In the Great Middle Way, the translation of “Tathagata” is given as “One Come (Back) Thus”, rather than “One Gone Thus (to Peace)”. The original Sanskrit supports both translations —it is not whimsical.
Some schools of Dharma (in particular, those concerned mostly with individual liberation) may be less interested in exploring and promoting an understanding of karma and rebirth than those whose primary concern is universal enlightenment, which requires the willingness to return to cyclic existence to assist suffering sentient beings to attain liberation and enlightenment.
If there is no re-birth, then the suffering of a lifetime is neither beginningless nor prolonged, but rather a fairly circumscribed and quite momentary experience, requiring no greater exertion than resigned endurance for a few decades. Death would bring a happy ending to all sorrows; why trouble ourselves with any further practice?
If there is no re-birth, then the teachings on karma are false, as most often a sentient being does not —in one brief lifetime— experience the full result of his/her actions. No re-birth = no karma.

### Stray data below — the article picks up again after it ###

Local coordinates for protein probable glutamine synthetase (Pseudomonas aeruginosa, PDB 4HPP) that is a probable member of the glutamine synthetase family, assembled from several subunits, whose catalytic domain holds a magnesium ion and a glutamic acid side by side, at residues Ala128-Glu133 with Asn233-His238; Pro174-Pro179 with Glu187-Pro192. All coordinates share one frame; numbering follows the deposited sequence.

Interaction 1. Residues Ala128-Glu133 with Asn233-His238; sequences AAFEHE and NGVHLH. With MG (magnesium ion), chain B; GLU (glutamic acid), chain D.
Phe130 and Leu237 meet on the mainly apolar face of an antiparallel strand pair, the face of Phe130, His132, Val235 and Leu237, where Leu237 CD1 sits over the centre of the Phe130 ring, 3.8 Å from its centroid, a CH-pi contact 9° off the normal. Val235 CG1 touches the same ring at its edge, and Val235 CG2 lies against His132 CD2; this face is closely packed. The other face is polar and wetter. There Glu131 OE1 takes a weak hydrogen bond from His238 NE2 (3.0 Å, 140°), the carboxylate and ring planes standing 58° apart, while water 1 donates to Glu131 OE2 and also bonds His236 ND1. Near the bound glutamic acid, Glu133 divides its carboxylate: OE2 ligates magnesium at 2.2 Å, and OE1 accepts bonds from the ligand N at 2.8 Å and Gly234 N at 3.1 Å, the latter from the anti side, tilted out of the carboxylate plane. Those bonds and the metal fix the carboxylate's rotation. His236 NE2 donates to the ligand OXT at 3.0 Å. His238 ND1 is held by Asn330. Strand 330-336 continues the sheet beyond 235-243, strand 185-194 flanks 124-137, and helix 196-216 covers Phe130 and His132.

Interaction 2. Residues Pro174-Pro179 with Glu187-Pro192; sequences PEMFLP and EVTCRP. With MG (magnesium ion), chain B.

If there is no re-birth, it would follow logically that death will end all suffering. Why, then, would the Buddha teach the Middle Way? Why not just promote mass suicide? And, if we are concerned for the suffering of others, why not just kill them all? Obviously, these ‘solutions’ to suffering are distinctly proscribed in the Dharma.
It is the thought of interminable suffering (our own and that of others) that spurs us to arouse the heart of compassion, bodhicitta. Thus, the schools of Dharma that cultivate bodhicitta are certainly concerned with rebirth, and the great spiritual Heroes, the Bodhisattvas, are the models whom we emulate.
May all be free from suffering and the causes of suffering!